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Economists and the Media


  • Michael Weinstein


When my colleagues at The New York Times use the word "academic," they intend no compliment; they mean irrelevant. And when my former colleagues in the academy describe someone's work as "journalistic," they invariably mean shallow. One way to frame discussion for this symposium is to ask how well economists who deal with the media bridge the gap between thoughtful irrelevance and engrossing superficiality. From my vantage point, the answer is remarkably well. . . . As a journalist, I could stop here, having rendered a clear editorial opinion, . . . . but academics, even retired ones, yearn to criticize. So here goes.

Suggested Citation

  • Michael Weinstein, 1992. "Economists and the Media," Journal of Economic Perspectives, American Economic Association, vol. 6(3), pages 73-77, Summer.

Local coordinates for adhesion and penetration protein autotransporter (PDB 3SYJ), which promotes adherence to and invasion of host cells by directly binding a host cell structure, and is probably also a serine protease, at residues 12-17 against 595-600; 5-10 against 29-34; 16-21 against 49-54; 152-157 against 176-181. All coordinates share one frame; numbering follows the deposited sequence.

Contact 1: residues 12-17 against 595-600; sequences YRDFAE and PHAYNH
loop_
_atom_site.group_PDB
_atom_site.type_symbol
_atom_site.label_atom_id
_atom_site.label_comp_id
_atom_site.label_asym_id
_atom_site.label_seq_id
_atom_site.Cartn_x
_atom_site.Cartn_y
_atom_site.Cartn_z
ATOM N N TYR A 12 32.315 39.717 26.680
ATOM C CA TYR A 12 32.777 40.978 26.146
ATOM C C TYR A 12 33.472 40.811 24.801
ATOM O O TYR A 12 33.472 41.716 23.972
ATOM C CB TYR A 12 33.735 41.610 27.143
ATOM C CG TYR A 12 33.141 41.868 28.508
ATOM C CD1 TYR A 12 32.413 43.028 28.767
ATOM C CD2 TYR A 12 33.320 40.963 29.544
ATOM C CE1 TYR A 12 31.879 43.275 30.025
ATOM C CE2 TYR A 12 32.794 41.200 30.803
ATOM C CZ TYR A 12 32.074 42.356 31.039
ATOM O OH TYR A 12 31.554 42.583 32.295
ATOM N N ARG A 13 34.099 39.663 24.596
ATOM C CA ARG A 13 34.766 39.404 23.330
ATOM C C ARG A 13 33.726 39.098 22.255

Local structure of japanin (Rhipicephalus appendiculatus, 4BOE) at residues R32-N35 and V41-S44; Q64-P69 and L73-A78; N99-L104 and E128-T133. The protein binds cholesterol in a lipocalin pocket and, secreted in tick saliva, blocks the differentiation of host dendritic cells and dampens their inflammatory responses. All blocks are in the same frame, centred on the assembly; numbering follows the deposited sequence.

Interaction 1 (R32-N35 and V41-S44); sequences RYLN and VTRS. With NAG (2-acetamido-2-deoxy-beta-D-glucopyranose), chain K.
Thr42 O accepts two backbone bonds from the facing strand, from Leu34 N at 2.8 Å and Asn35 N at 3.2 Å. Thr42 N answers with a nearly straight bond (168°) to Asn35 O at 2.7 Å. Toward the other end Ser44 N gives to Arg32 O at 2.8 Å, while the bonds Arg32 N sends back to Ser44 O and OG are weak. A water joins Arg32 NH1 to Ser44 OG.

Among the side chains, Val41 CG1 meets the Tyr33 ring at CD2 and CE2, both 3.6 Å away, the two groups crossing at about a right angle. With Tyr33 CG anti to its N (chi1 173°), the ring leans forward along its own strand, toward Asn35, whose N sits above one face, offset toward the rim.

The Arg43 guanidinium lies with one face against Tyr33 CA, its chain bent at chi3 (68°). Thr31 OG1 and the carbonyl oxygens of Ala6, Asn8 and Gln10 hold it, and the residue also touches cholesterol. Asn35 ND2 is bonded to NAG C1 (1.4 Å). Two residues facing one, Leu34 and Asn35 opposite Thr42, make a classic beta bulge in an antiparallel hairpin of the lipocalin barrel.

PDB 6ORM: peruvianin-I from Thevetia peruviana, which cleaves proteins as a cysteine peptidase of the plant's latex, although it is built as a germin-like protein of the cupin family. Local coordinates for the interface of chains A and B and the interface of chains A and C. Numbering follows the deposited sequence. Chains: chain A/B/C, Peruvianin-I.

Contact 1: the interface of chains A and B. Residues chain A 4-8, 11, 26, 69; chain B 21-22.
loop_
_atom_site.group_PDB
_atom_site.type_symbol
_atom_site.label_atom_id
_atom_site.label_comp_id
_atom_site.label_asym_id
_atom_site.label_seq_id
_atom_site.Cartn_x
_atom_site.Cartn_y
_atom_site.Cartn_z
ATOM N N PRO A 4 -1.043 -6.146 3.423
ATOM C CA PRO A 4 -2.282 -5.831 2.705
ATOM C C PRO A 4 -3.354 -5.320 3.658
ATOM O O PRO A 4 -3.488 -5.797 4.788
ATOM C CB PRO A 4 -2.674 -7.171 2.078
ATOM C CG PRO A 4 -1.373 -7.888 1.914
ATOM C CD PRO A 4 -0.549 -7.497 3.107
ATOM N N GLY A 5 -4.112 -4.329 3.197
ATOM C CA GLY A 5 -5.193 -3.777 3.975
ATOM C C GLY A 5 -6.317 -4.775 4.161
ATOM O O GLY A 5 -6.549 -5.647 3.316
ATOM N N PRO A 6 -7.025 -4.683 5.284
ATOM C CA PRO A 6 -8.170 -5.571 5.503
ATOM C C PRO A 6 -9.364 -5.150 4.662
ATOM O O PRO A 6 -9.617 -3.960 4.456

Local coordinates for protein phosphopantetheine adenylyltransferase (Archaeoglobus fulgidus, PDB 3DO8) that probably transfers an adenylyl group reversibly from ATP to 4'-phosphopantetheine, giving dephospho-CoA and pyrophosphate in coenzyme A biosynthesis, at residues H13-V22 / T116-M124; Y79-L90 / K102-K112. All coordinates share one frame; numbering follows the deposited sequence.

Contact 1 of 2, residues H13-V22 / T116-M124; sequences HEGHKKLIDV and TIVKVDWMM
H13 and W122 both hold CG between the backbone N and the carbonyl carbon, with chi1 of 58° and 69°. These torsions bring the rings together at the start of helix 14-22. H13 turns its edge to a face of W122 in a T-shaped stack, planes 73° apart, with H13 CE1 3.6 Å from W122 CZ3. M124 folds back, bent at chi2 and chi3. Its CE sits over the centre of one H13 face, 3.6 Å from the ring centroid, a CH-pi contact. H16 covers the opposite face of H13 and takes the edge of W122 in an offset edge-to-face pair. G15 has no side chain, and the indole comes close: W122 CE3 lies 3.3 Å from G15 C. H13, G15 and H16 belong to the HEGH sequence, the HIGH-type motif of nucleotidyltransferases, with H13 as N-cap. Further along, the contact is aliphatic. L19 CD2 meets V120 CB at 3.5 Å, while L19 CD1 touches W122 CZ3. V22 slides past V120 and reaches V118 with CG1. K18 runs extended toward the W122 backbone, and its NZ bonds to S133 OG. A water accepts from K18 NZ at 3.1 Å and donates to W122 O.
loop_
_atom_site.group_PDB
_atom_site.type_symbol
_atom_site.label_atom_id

• Handle: RePEc:aea:jecper:v:6:y:1992:i:3:p:73-77 Note: DOI: 10.1257/jep.6.3.73

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    References listed on IDEAS

    1. John A. Nyman, 1988. "Excess Demand, the Percentage of Medicaid Patients, and the Quality of Nursing Home Care," Journal of Human Resources, University of Wisconsin Press, vol. 23(1), pages 76-92.
    2. Nyman, John A., 1985. "Prospective and `cost-plus' medicaid reimbursement, excess medicaid demand, and the quality of nursing home care," Journal of Health Economics, Elsevier, vol. 4(3), pages 237-259, September.
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    Cited by:

    1. Klaus F. Zimmermann, 2004. "Advising Policymakers through the Media," The Journal of Economic Education, Taylor & Francis Journals, vol. 35(4), pages 395-406, October.
    2. Juan Carlos de Pablo, 2009. "¿Qué significa ser economista en argentina?," CEMA Working Papers: Serie Documentos de Trabajo. 410, Universidad del CEMA.

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    JEL classification:

    • A11 - General Economics and Teaching - - General Economics - - - Role of Economics; Role of Economists


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